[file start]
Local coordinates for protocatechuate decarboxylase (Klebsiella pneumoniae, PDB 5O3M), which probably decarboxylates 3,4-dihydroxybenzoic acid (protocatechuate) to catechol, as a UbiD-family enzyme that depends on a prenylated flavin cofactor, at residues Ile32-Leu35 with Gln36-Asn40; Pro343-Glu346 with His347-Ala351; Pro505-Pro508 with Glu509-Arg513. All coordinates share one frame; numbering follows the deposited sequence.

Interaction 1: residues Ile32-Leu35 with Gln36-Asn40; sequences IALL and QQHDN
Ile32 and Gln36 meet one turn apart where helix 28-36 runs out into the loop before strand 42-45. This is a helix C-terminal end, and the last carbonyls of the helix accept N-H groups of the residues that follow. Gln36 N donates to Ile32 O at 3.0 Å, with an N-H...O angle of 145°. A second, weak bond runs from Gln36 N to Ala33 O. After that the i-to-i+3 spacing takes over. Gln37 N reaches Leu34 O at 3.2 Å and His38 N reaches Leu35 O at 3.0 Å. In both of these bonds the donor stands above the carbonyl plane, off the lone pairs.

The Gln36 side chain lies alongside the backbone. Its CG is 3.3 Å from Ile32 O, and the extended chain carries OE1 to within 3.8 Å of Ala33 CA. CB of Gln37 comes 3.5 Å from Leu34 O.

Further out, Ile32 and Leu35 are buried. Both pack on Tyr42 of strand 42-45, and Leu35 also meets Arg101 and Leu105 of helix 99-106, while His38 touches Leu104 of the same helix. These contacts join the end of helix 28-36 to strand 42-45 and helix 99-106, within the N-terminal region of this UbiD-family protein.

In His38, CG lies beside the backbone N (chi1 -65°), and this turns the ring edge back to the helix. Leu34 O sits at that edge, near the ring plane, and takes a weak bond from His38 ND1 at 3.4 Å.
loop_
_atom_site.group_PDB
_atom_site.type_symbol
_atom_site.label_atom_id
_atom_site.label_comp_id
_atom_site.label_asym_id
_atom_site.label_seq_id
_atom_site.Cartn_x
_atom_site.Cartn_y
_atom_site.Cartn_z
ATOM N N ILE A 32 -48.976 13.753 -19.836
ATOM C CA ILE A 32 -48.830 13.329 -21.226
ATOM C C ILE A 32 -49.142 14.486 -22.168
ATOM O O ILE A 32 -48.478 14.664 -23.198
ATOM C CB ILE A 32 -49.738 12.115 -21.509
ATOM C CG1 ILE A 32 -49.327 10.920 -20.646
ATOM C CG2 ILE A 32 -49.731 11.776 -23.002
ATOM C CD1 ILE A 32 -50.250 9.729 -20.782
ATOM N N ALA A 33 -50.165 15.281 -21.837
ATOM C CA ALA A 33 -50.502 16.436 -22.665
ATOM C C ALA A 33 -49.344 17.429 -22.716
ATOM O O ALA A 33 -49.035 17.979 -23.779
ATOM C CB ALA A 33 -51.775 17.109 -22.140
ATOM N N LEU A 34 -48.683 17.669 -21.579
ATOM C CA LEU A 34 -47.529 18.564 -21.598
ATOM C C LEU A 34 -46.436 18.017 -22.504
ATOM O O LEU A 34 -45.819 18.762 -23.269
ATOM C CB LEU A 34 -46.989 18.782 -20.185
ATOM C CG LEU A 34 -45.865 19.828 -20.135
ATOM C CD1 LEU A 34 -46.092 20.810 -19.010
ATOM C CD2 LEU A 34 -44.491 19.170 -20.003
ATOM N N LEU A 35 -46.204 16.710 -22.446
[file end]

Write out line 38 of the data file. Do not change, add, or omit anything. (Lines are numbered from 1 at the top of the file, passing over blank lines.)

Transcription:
ATOM N N LEU A 35 -46.204 16.710 -22.446